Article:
24. Retirement Forecasting
Importance of Creating Financial Habits37:42 2
Your Snapshot: Where Are You Today?28:21 3
Creating Goals that Really Work27:43 4
Dealing with Debt26:45 5
How to Work with Your Debt22:26 6
Credit: Lifeblood to the Future24:35 7
How to Raise Your Credit Score24:32
Spending Smarter Plans (Budgets)33:13 9
How to Create a Spending Plan That Works26:31 10
Create a Weekly Spending Plan22:28 11
Tips to Spend Smarter22:51 12
Love & Money41:54 13
Make Your Savings Automatic36:44 14
Taxes: Don't be Afraid27:24 15
Which Retirement Plan is Best for You?42:26 16
Start Today - Where to Invest?28:03 17
Retirement Forecast - How Much to Save?33:59 18
How Much Should You Charge?13:35 19
Mutual Funds, Investments, ETFs44:55 20
Food Groups of Investments38:01 21
Diving Into Mutual Funds and Investments25:55 22
Deeper Dive Into 4 Food Groups of Mutual Funds25:17 23
Diversify Diversify Diversify32:04 24
Retirement Forecasting25:15 25
Funds: Back to Basics36:00 26
Your Financial Checklist: Life Insurance27:53 27
Long Term Care, Disability Insurance, & Wills29:32 28
Estate Planning & Home FInancing21:09 29
Kids & College28:47 30
Take Charge with 30 Minutes A Week38:13
What I'm just going to do quickly before we continue is just go through the mutual fund checklist again, just as we went through the terms go through the checklist go through one fun and they were just going to roll up our sleeves and go through some of your investments and actually somebody had emailed and, um, on the chat room given us some really great numbers, but their retirement forecast there saved to spend how much they should charge. And so those are some really powerful numbers that were going to go through also, so hopefully you could do that at the same time with us or send in your numbers so again, the checklist when you're looking at the investments you own, you want to look at the category you want to look at the expense ratio, what you're paying on an annual basis was it a loader? No load? What did you pay up front? How many stars is is that out of five stars? What are the returns for the last five years? But then also, what are the annualized numbers on a three year in...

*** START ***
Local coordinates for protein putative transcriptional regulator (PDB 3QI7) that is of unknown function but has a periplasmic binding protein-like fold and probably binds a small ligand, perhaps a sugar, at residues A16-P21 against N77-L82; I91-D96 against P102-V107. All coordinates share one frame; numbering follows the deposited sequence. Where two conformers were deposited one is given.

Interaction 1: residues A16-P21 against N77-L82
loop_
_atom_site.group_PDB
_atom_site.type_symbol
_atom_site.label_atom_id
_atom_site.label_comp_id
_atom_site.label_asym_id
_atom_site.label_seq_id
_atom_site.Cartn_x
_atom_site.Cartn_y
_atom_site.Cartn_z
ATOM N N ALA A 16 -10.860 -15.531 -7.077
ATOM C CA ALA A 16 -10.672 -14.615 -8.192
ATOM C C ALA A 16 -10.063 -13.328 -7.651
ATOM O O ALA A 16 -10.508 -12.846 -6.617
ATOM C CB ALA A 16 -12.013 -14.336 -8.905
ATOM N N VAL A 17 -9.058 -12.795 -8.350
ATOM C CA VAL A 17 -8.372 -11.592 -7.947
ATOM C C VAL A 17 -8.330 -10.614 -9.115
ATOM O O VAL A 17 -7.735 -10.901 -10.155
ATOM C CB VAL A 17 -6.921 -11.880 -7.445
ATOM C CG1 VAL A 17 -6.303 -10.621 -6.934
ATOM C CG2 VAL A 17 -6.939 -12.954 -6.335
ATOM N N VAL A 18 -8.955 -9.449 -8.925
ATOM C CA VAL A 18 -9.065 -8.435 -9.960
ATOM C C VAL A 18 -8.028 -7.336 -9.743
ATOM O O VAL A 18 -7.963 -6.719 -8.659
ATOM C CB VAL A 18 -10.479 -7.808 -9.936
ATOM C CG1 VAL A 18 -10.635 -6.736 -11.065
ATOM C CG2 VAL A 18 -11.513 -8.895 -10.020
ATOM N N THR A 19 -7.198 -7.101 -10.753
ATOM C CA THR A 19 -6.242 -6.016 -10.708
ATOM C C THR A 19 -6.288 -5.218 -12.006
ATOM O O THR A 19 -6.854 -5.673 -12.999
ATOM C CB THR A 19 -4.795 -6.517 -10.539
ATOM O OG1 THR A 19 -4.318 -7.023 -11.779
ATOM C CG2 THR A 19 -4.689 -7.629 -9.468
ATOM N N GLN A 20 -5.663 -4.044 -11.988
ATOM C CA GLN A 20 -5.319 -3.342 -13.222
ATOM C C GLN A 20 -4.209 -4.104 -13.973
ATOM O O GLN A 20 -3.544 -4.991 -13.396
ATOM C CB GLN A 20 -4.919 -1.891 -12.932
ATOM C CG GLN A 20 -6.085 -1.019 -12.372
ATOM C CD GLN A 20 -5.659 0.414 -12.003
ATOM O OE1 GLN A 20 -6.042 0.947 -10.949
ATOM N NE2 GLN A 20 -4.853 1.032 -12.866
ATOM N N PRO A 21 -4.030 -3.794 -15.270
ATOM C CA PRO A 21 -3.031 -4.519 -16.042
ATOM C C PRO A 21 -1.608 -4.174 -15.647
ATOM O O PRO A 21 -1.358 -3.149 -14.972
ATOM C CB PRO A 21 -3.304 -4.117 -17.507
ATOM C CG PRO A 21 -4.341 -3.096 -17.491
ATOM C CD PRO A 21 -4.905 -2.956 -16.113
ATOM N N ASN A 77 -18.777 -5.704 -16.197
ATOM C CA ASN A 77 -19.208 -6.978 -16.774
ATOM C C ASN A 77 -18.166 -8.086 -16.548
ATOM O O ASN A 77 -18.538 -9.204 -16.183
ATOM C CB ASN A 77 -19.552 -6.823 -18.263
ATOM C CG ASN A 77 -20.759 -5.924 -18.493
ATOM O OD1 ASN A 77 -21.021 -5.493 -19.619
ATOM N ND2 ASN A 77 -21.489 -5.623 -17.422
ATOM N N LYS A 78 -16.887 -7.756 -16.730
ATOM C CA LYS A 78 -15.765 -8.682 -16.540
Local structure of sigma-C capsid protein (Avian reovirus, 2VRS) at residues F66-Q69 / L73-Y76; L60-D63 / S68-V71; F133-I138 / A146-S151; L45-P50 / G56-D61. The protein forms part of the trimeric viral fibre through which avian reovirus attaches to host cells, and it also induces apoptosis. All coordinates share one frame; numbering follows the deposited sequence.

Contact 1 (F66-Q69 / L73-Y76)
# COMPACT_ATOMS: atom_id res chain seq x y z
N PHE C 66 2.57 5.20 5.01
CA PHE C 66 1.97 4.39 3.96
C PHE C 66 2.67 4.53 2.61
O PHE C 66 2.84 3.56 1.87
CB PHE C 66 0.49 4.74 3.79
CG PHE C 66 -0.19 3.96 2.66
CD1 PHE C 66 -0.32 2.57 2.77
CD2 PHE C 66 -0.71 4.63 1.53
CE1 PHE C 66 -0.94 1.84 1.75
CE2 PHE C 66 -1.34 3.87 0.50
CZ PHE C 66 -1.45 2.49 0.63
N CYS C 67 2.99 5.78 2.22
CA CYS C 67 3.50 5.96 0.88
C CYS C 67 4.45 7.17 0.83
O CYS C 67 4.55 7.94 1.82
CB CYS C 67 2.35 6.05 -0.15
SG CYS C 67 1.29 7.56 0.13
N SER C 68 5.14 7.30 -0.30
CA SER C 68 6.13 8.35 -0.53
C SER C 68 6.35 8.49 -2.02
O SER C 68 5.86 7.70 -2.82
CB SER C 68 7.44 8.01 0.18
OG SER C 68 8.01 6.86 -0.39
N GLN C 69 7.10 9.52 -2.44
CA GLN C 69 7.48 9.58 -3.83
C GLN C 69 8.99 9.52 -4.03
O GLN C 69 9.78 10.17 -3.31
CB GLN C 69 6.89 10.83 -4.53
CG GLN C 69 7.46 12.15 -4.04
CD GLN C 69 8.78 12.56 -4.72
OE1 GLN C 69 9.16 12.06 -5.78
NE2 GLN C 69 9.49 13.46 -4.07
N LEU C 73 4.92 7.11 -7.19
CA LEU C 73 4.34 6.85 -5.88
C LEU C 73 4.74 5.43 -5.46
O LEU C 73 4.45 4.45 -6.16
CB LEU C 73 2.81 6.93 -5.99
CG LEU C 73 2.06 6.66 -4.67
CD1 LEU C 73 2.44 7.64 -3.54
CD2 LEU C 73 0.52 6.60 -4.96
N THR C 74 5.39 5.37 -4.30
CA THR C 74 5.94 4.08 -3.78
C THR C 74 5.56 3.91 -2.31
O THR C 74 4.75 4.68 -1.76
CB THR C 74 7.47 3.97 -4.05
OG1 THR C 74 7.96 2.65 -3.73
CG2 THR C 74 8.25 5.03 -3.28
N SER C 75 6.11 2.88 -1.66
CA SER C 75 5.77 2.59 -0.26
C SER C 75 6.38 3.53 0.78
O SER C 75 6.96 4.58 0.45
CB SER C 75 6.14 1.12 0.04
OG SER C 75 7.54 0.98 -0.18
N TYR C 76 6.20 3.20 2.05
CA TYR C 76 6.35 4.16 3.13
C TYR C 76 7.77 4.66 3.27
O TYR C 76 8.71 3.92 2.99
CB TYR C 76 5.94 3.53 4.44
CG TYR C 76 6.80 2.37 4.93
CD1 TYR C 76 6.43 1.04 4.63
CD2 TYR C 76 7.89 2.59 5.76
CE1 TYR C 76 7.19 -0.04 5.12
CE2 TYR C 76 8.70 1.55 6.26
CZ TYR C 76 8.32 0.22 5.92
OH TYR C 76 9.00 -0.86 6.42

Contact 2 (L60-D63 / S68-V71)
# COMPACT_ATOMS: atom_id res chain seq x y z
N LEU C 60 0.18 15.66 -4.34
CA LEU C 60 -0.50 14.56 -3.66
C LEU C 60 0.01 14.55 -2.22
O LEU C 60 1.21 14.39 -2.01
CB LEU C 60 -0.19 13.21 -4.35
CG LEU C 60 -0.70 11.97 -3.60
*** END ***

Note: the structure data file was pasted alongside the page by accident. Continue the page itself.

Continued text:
five year basis? And then, finally, how did it perform compared to an index or to the category average, just by answering those questions you pretty much get should you keep it? Should you sell it or should you buy it? And somebody actually asked me a question that break heavy air why don't you actually you're the one who asked me that why don't you quickly share your question? My question was session my question was was after you've set up your um say set ira um with three thousand dollars do you have to keep putting money into it every month or you can just yes you have to because I want you to know that you don't have to it's a great great question and that what I thought first what was interesting about how you asked me how the areas you're a little bit like? Is this a good question and it's an excellent question I get that question a lot so as you see here for most of funds though just there the regular minimum is going to be twenty five hundred to three thousand there are a lot of funds that do five hundred or a thousand they way that they change it on the whole most sponsor in twenty five hundred to three thousand to open minimum you could put the three thousand in there and never at another penny and it will just grow hopefully again let's talk about think about what we talked about yesterday how much you need to save every year for retirement but logistically you could just put the three thousand in there and let it said absolutely so it's a great great question so if we just quickly look at this vanguard five hundred index, which is an index fund, which is a mutual fund, that's, just copying an independent basket of security is an independent tracking record. It's a large cap large blend the expense ratio annually is point one seven percent. It's, no load so there's. No upfront fee. The holdings are apple eggs on google, microsoft g and then in terms of the performance you can see here, the actual fund has done last year thirty percent last three years, seventeen percent a year. Whoa! Thirty percent I don't think I realized that that's really good last five years, seventeen and a half percent a year that's phenomenal. And then how is it doing compared to the category? So this is a large blend on the whole it's doing better than the category there's no right or wrong, but I think once you get to know these numbers, you figure out really quickly should you keep it, or should you sell it, or should you hold it? So that's our mutual fund checklist? So I'm going to switch to my computer here and go through. This is to people who called, and we're going to do some retirement forecast, so this is really exciting, so this is el who called and first of all, this is what she sent, which I just called I feel like I'm on a radio show she called over the chat room and she sent us these numbers and she asked if we could do just a little more of an extensive sort of check up and forecast on her and I was thrilled to do it because he or she has taken what she has learned from this course and really applied it and by the way she is a comm keep freelancer and then we have b and just out of their respect we're not sharing their names but they have shared this information so the first thing they sent was this this is their thirty seconds snapshot own oh urn spent and she looked at it both ways personal and business so business this is what our business has she has a little bit of credit card dead she earns I guess um business earns sixteen thousand a year and the business spends fourteen thousand much or how that works on a personal note her total assets are one hundred and seventeen thousand and a big chunk of that is her mortgage, so she put her home and they're the total equity and then her mortgages seventy seven thousand so she doesn't have any credit card debt so that's on lee her mortgage she earns thirty six thousand and she spends thirty nine thousand so this is pretty freeing I was impressed with these numbers, so what she asked me, which I think is so powerful is she looked at this and said based on these numbers, how much do I need to earn and she right away said ike I need to charge more I need to earn more money don't own so the first thing she said these were my fixed expenses but then she said, this is what I want to do I want to eat out once a month once a week and spend this money I want to spend three hundred dollars a month on beauty and clothing I want to go on one great vacation a year which cost about four thousand dollars she owns a house so she knows it's about ten thousand dollars a year is an old house and repairs I put in she saved more for rainy day she has a rainy day fund but I wanted her to do a little bit more and then in a few minutes you'll see I came up with her retirement so this is what she needs to do to take care of herself and by the way she already owns her own home, which is amazing so she needs to earn fifty two hundred dollars on average after taxes which thirty per cent tax bracket is a little over seven thousand that's ninety thousand a year when I showed this number to some people, most people were like I could do it. I can do that number that's manageable. So the question is, how did I get to the retirement? So I looked at here, so here is the forecast. I'm going to change that. So she was forty three. Let's just put seventy five thousand and charity has eleven thousand saved so you can actually go through the calculator. So for her to live on seventy five thousand a year, she needs to save I think she's living unless so be it. But sixty five four fifty so roughly we came up with that eight hundred dollars a month which she thinks she could d'oh it's a real motivator for her to learn more. And that'll let her live on about fifty thousand year, which is more than she's living on now. But the idea is her mortgage will be paid off so she won't have any housing costs. So this is a retirement forecast. Is this it's not a static exercise? That something you do every year? So, do you see how we just did a really, really quick financial snapshot analysis for her? We went through her thirty seconds snapshot, so she did, too. Business and personal. We went through her budget, and then she did put some dreams on there. I love it. I loved seeing those dreams. I'm not judging. Oh, you cannot spend three hundred dollars a month on beauty and clothing and eat out. I'm like good. Put it in there. Live your life. You're working your butt off. Can you earn ninety thousand year? Maybe you can maybe you can, but it's an incentive. I just have a quick question about the plan snapshot in it and the small print below. It says this represents eighty five percent. So should you be putting a larger number? And there are the calculations eighty five percent of fifty thousand a year. So it is a five percent of fifty thousand. So that's where? Take social security and such into account? Absolutely, yeah. So it's a little bit more aggressive than I would like. So one of the things that I sometimes do is I will change the performance and I'll make it perform less than I think it might might change her mouth. It's a great question. Yeah, so you should put more. I'm also working with that. I'm trying not to set in her case up to have to save too much etcetera for failure in that sense. Clearly, she's got to save more, but if I put, you know, eighty five percent of one hundred thousand is if I put one hundred thousand she's going to save to three thousand a month, which she might not be able to do that, I don't want her to get discouraged. So this is one retirement forecast that I did so let's do another. So this is b who gave us his information, so first he gave us his thirty second snapshot. This was mind blowing for me because we went through the numbers and they initially were eighty, five hundred and he went through and he was telling me eighty, five hundred, I said, well, don't you have a retirement and he's like, oh, should I include that? Yeah, so we found five thousand dollars just talking, he didn't realize that he should. Clues include that is something he owns, so he doesn't have a mortgage, but he has student loans and he has camera equipment for a lot of you photographers out there, this is what he earns, and this is what he spends. So this was a real revelation, and then one of the things that we talked about the owing is playing around a little bit with the debt because he has is camera equipment, credit card and student loan debt. So and he seemed real motivated to pay off the student thie camera equipment in the credit card debt. So I said maybe you can call the student loan company and say, can I just change my payment for the next year too? So I can pay a little bit less? I'm still paying, but that way even that extra fifty, eighty dollars a month, I can really just put towards the camera equipment he's like that's a great idea going to do that right now, so we just found some money there and then his budget so he's thirty years old, these air his fixed expenses? He is saying for saving for retirement through his for one k because he works some part time and some freelance, but I'm going to push him to save a little bit mohr into a roth ira in addition, so plus I'm going to find another five hundred for him to really pay off his debt, giving him two hundred fifty dollars a month to put towards savings and I'm giving him you know, we're dreaming I'm giving him five hundred dollars a week for spending what he wants, he wants to go toe concerts and things like that so he needs to earn a little over five thousand dollars or seven thousand dollars he pays about twenty five percent so that's eighty six thousand dollars a year he looked at that he's like I could do that I can tell you do that I mean, have you ever gotten so clear in your numbers like this, right? So let's do his retirement forecast so he's thirty years old, he has now we know thirteen thousand saved some of it is the camera equipment, but you know, maybe I'll sell it when he's sixty and he's saving so right now he's saving about five hundred a month, so for him to live on fifty thousand it's not enough so that's why? I said, come on, save a little bit more you can do it, so if we could get him to eight hundred a month, which if he just opens a roth ira, he could retire at age sixty two or sixty five even, you know, later earlier, I mean, this is on me the advantage of time, so sweet but you're not you can play around with it. I'm not thirty and a lot of us are but that's just to kind of play around with those numbers and you see how, even though I put in the numbers, I'm playing around with him a little bit so let's just say he wants to live on seventy five loops, you can't go that high, he wants to live on seventy five he needs to save morand when we were going through these numbers he's like putting one hundred fifty thousand I want to see that I want to live on that like good for you god bless you here's what you need to save so we'll pump it up to sixty five and and who knows maybe whole sell a movie or have like a huge payday and hill people to put a few million in the bank and I hope he does we just can't count on that, but the idea is that if you want to live on one hundred fifty thousand a year, he needs to have about seven million dollars in the bank, so maybe we'll make that from something and that's enough for retirement, but you also think about if I just saved twenty five thousand a year which if I'm really making good money it's easy to do to have them so those are some of the retirement forecast numbers and then the next thing that I wanted to show so this is really powerful. So this is someone had sent in this mutual fund and I thought this was interesting. So this is a I'm a black rock funds, so this is a load fund, which means they paid five percent and then their expense ratios one point oh seven so what I wanted to show is this is a website that I really like it's called you can get it in a lot of places, it's, another fidelity website, called compare funds so you can really look att to mutual funds so what I did here is I pulled up the fund so here's the black rock fund that he owns it's an international fund on what I did is I just pulled up in international fund from vanguard so just to really compare the two so this is another great way to see how is my fun doing compared to an index fund? And so they're essentially both international funds, so if we look at the snapshot and this is just google compare funds fidelity, you don't even have to be a fidelity a customer to use this fight this's free so right away the black rock fund is three stars, the vanguard fund is four stars did you ever think you'd be so riveted looking at mutual funds like this seriously every and I know you have to look at this what everyone in the room and sitting with bated breath, right? So you see how easy we just compared the two star ratings let's look at fees again haven't looked a performance yet I'm just wanting to show apples and apples so the black rock fund costs one point one six percent a year and the vanguard fund is point four one percent a year again like a lot cheaper but don't know drumroll if we look at performance the vanguard fund the last three years did nearly ten percent where the black rock funded a person five years fourteen percent versus eleven percent not that big of a difference really in a big picture basis but thiss one already like so the first year this one cost me five percent so that means I only earned nine percent so that's nine percent versus twenty five percent and then on top of that I'm paying almost two percent on paying about half a percent more in these funds. So the idea is that it's probably not that much of a difference on a real big picture basis because if you look at it on a ten year basis they've actually done about the same but this one's costing more so why pay for that that's my whole point and if I look at the star rating and that's where the star rating comes into account this is three stars versus four stars so the star rating khun sometime summit oppa's well s o here's just some other funds that have been sent in um we show this one so here's a target date fund and I thought this was kind of interesting because so this is a fairly aggressive target date fund um and the reason it is is so you can see two thousand sixty so how many stars does it have? No now so the reason why is that the fund has to be around for at least three years to get stars so that means it doesn't have a three year track record so it's done really well for the last two years but it hasn't even been around again I'm market invest in something that doesn't have a history sorry this is where age matter sorry so it has done well it's a good fun but yeah, the market's been amazing the last two years everyone's done well, so that's just I thought this was kind of an interesting fun to show that it just doesn't have a star rating because it hasn't been around. So what vanguard did said oh let's come up with another new products it's I mean it's it's all a business um so that was kind of an interesting fun to show and then I wanted to show this to because I did talk a little bit about bond funds and hopefully in the next six months when you're watching this video bond funds will have come back so you couldn't talk about this. So this is the pimco total return this is actually the largest bond fund in the country two hundred and forty four billion dollars of assets are in this fun huge bill gross, who manages that is like in just a total guru has been managing this fund since nineteen, eighty seven factum it. When I was a bon analyst, he was even a rock star back then. So this is my geekiness coming out because he's a really smart guy he's, actually, based right here on the west coast in orange county. It stands for pacific investment management company it's an amazing, amazing company. And they really do mostly institutional money in the sense that they manage money for pension funds and things like that. So I knew him when I worked in or I need the firm when I worked in corporate institutional, but they offer funds for individuals, and this is amazing bond fund. But just to show you it's losing a little bit of money so like, sir, it lost one and a half percent, but on a ten year basis, it's done about six to seven percent and this will come back. I'm confident of that, so I still own it even though I'm losing a little bit. But this is a great, great long term part of a conservative portfolio. What kind of periodic als? What kind of things do you read that? You know? Let you know who the star players are, what to look for yeah, yeah, yeah. I let it go yeah, yeah, yeah, I signed up for my newsletter because I always do. You talk about that? Absolutely. I have to say I have gotten so when you signed up so last three days, it's crazy I've gotten probably thousand so that's been really exciting? Yeah, I am going to talk about resource is and again, probably my favorite blogger on a big picture basis is the new york times has the bucks blogged, buc ks and that's they have the saturday it's called your money and it's it's a great personal finance article. So it's obviously the saturday printed section but it's online and I mean I subscribe to its I don't know if you could get it for free. I don't know if anybody gets the new york times for free but it's worth it. It is an amazing and it's really written for the lay person taurus eagle bernard is one of the journalist ron lieber who's on leave because he's writing a book is back in january and they bring in financial planners. They bring an analyst and they I feel like you know they'll talk about warren buffett. They'll talk about bill gross, but they also talk about paying off her student loans I mean, they're really written for the everyday person, so that to me is a must read I'll definitely talk more about that this afternoon. The other thing is within the your money section of the new york times they have this blogged the bucks block which is a daily blawg you know, they might things how to find cheap travel insurance how to find a credit card with benefits so I mean, I feel like from a consumer finance site is a personal finance I think it's one of the best written blog's out there so that's those are mine favorites for now I still read the wall street journal you know, I it's probably the premier newspaper for finances it sze dry you like it you don't like it but you can really read the front page if you really want to get up on it on the front page has the left hand column with just the sound bites and if nothing else if you just read that and first you're gonna look pretty smart sitting on the subway reading it are sitting in the coffee shop but you just start to get to know the names and this is a little bit contradictory to my own advice. But when I was in business school, one of my finance professors actually said one benefit of owning individual stocks is it's a reason to read the financial papers because when you do own individuals talk of a company you're looking for it like when you're owning a mutual fund you're not necessarily looking for the stocks because you don't own them but if you own g e and you read about jean paper you're like wait I want to know what's going on because she's not doing well so just my own personal investing is that I have a handful of stocks I own I think of them is by and hold so I own I mean it's really probably five percent of my portfolio some very large names or names of companies I know if nothing else I like reading about them in the papers that's a reason to read the paper because you know you own the company and you want to follow it another reason to be simplified is a few on ly owned five to seven mutual funds you start to get to the know the names of the funds that you own and who manages them but this is also my experience I've been in this industry for twenty years nearly so I just know some of the names um I don't know if that answers your question um okay do we have any funds or just overall I know there's so many people have been calling in way have simon okay so much we do what do you want to do funds yeah I'm a fun year we could do some funds the funds our fun can we do one general kind of way general smr says I love this course love it's a long way on and has a few questions what do we do with our money if we do have a big day a big payday like sell a movie for example in terms of our different investments and online savings how can we put the most away in a safe, responsible way you still enjoy it? Okay that's a great question so this is first of all I have to go because I have worked with some people who've inherited some money that never had money in office and they got caught no, they're big payday and I would probably a be nervous if I just often got a pot of money whether through a big sale or through inheritance to necessarily invested on what day because I think you are going to be timing the market none of us contend the market so I'd say from an investing strategy if you're going to invest the money, spread it out over a year maybe just say here's the five funds I like I'm going to do twenty I'm going to take the money and invest twenty five percent over the next year so that way if the market goes down it's kind of like our dollar cost averaging principal so I think that's number one if you are gonna invest some money spread it out because who khun timed the market and we are in a really high market I mean, look the s and p five hundred we saw his thirty percent it's crazy that's a great number so number one market timing second put as much away in a tax deferred vehicles possible, so if they truly made a lot of money they could hopefully open this year an individual for one k which lets him put away sixty eight thousand that they don't pay taxes on today and it grows tax free and then they can take it out when they're in a low tax bracket year after age fifty nine and a half so that's number two number three if they don't own something which we'll talk about this afternoon by home definitely I think a home is a great it's not an investment it's not speculative it's an investment in yourself which we'll talk about so calogero wonders is the expense ratio annual and his advice on all the assets you having that fun? Yeah, yes it is. So basically how and it's a great question so how it would work so this expense ratio is a nice easy expense ratio it's point nine nine percent so just a way to look at it so last year this fund to thirty three point one percent a year you only got thirty two percent so they take the percentage out before you get your performance so it's not like you get a bill, you have to pay this. So if you thought you earned thirty three percent, so if you have one hundred dollars, the next to you at one hundred thirty three dollars, you actually would only have one hundred thirty two dollars. That makes sense. I write that out wondering, yeah, let me write that out. S so say you have one hundred dollars, in the fund and they charge one percent and say the find zero. Next year you have ninety nine dollars, because they took one person out. So say the fund did ten percent, so one hundred, you think you'd have ten percent one hundred and ten dollars, but because they're taking one percent out, you only have one hundred nine dollars. So that's, why you want this number to be a slow as possible, because that directly affects the money that you're gonna have the next year and, yes, that's based on total assets. So it's, the total amount you have in that fund.